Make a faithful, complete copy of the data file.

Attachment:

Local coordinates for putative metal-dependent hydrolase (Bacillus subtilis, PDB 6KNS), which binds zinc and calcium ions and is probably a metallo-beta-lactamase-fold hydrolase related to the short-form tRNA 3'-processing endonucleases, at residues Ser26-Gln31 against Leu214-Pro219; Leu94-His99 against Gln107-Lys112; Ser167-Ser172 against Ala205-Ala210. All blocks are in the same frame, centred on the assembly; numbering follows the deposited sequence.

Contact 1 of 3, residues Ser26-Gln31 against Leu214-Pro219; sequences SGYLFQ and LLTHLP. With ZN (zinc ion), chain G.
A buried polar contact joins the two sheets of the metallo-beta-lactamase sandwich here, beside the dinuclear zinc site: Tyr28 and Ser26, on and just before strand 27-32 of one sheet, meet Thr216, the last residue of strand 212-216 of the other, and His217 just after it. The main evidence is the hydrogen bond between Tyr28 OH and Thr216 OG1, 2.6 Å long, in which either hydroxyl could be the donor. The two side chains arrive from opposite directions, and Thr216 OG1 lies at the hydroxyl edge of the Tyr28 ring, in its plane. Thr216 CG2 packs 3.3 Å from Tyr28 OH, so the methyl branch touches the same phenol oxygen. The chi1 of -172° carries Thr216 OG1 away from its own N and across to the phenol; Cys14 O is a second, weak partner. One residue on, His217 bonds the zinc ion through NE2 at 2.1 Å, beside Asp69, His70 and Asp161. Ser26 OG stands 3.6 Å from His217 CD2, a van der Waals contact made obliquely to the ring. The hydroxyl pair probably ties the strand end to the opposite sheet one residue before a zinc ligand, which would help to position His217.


Local coordinates for putative metal-dependent hydrolase (Bacillus subtilis, PDB 6KNS), which binds zinc and calcium ions and is probably a metallo-beta-lactamase-fold hydrolase related to the short-form tRNA 3'-processing endonucleases, at residues Ser26-Gln31 against Leu214-Pro219; Leu94-His99 against Gln107-Lys112; Ser167-Ser172 against Ala205-Ala210. All blocks are in the same frame, centred on the assembly; numbering follows the deposited sequence.

Contact 1 of 3, residues Ser26-Gln31 against Leu214-Pro219; sequences SGYLFQ and LLTHLP. With ZN (zinc ion), chain G.
A buried polar contact joins the two sheets of the metallo-beta-lactamase sandwich here, beside the dinuclear zinc site: Tyr28 and Ser26, on and just before strand 27-32 of one sheet, meet Thr216, the last residue of strand 212-216 of the other, and His217 just after it. The main evidence is the hydrogen bond between Tyr28 OH and Thr216 OG1, 2.6 Å long, in which either hydroxyl could be the donor. The two side chains arrive from opposite directions, and Thr216 OG1 lies at the hydroxyl edge of the Tyr28 ring, in its plane. Thr216 CG2 packs 3.3 Å from Tyr28 OH, so the methyl branch touches the same phenol oxygen. The chi1 of -172° carries Thr216 OG1 away from its own N and across to the phenol; Cys14 O is a second, weak partner. One residue on, His217 bonds the zinc ion through NE2 at 2.1 Å, beside Asp69, His70 and Asp161. Ser26 OG stands 3.6 Å from His217 CD2, a van der Waals contact made obliquely to the ring. The hydroxyl pair probably ties the strand end to the opposite sheet one residue before a zinc ligand, which would help to position His217.